Healing Your Father Wound

Yesterday I wrote about not letting the moment pass to hug our children and let them know how much we love them. One man reminded me that love and reconciliation need to go "up" as well as "down."

My dad grew up without a father, so had to guess at how to father me. Two things we didn't do very well were to hug or say, “I love you.” Our family fell apart when I was in high school. Long story, but I quit high school and joined the Army. Then in my early 30s I began to long for a relationship with my dad. We started having lunch on his birthday.

One year as we were leaving the restaurant I said, “Dad, can I give you a hug?” The words were barely out of my mouth when he reached out and squeezed me tighter than a grizzly bear! He let out a deep, primordial groan. “Mmmmmmmm. . . .” All I could think of was the deeply buried pain of not having a father of his own to mimic, who tussled his hair, who instructed him about the ways of life.

At the end of thirty long seconds, warm, salty tears rolled down both our cheeks. I said, “I love you, Dad.” He said, “I love you, too,” and then we left, souls cleansed.

Frankly, I’m not sure how to explain what happened in those precious moments. A century of sorrows boiled to the surface in one brief instant. The intangible pain of what could have been melted away. The gracious hand of God broke down a wall. That single moment became a turning point in our family. Ever since we have become a family of huggers and lovers.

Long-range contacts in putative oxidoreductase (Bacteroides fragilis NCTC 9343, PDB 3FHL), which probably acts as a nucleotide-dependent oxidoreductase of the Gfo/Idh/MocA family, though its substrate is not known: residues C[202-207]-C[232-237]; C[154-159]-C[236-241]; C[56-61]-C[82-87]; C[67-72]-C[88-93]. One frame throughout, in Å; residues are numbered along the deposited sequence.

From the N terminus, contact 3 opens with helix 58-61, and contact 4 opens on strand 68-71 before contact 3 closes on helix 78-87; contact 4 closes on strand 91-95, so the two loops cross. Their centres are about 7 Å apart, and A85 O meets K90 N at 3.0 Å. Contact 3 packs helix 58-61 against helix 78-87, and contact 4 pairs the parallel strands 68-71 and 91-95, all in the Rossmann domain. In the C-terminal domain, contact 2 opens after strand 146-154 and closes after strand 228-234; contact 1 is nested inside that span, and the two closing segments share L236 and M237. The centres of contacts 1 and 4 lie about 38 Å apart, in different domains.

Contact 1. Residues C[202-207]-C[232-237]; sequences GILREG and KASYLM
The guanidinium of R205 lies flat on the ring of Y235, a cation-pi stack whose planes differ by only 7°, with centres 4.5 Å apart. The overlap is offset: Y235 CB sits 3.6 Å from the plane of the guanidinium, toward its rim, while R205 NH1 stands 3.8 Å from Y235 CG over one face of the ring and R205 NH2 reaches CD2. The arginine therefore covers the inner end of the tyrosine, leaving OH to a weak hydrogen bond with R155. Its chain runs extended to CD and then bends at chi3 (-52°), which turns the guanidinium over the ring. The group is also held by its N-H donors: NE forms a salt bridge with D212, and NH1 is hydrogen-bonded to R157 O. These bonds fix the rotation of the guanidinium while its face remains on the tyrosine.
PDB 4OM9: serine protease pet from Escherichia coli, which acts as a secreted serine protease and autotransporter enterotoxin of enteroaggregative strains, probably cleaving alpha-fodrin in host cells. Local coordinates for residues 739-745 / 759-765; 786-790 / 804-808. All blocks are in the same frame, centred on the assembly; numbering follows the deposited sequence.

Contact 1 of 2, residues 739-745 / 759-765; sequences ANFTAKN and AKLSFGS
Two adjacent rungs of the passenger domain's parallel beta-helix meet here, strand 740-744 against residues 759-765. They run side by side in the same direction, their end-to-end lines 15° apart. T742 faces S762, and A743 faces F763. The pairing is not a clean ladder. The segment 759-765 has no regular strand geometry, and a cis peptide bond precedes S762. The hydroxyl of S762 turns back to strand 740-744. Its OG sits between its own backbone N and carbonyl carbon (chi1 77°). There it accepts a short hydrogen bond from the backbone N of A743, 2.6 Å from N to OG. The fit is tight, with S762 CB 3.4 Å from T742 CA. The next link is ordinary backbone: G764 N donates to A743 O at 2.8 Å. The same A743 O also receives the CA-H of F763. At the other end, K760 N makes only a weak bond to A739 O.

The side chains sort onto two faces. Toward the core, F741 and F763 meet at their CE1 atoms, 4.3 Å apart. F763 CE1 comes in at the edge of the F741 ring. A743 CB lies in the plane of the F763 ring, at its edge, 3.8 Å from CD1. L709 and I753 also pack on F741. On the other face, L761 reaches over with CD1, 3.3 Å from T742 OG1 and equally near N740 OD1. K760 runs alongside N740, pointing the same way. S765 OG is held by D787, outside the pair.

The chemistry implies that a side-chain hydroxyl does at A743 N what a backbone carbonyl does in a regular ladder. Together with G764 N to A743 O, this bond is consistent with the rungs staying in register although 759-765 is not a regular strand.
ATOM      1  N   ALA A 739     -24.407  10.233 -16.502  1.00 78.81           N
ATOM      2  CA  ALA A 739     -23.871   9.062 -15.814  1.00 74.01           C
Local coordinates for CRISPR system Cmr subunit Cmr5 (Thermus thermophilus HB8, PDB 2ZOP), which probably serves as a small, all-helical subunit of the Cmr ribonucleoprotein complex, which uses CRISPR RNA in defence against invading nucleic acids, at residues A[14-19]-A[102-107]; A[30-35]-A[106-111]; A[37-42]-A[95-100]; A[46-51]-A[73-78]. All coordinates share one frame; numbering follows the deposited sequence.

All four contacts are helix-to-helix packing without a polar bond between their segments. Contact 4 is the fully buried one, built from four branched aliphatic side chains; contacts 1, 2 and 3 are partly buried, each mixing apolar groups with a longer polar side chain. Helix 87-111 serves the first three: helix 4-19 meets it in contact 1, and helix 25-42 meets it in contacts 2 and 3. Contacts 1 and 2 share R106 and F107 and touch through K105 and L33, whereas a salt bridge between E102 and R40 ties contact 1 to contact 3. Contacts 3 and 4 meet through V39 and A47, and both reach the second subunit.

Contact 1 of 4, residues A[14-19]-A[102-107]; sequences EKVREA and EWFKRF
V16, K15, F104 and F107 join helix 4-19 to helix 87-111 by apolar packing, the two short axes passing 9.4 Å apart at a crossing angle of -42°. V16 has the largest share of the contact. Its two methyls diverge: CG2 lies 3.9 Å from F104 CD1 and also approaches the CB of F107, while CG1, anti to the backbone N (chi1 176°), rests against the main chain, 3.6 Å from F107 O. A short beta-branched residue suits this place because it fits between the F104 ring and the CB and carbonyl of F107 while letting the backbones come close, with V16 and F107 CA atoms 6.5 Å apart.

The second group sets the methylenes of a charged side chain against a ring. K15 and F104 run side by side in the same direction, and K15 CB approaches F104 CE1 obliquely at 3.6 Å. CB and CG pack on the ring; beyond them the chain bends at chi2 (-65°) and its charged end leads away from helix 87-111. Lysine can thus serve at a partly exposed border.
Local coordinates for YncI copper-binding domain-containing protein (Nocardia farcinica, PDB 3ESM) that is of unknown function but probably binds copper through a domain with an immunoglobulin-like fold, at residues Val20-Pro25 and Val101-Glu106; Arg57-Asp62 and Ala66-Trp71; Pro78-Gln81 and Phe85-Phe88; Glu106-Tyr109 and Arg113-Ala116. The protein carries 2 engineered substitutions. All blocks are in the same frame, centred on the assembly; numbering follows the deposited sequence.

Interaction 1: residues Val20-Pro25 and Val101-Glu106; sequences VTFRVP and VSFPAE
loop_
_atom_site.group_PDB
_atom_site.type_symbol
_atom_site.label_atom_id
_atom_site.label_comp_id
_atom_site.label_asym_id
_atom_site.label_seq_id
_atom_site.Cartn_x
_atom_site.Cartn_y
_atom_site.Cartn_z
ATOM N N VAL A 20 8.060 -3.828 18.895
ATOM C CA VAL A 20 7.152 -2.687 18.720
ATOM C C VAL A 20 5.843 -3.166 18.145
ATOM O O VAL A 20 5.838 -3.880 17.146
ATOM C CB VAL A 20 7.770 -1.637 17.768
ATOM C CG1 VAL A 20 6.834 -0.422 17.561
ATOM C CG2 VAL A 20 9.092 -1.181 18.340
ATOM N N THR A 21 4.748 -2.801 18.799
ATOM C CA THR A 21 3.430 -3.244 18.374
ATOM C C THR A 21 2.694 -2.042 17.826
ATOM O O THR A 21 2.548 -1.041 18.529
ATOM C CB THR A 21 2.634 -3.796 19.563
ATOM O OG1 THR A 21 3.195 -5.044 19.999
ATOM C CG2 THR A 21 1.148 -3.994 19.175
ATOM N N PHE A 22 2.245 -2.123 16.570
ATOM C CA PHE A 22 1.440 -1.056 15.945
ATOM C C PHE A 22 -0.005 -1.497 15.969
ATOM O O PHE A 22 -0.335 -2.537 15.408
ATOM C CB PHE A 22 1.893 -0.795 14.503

Honestly, I don't know what would happen if you tried something similar with your dad – or if it's even possible, or necessary. But if you and your dad are not in right relationship, wouldn't it be worth it if you tried and it worked out?

If you’re not in right relationship with your dad, don't let another day pass without connecting – even if it's talking to a gravestone or a mental picture of the father you never knew.

Until every church disciples every man…

Pat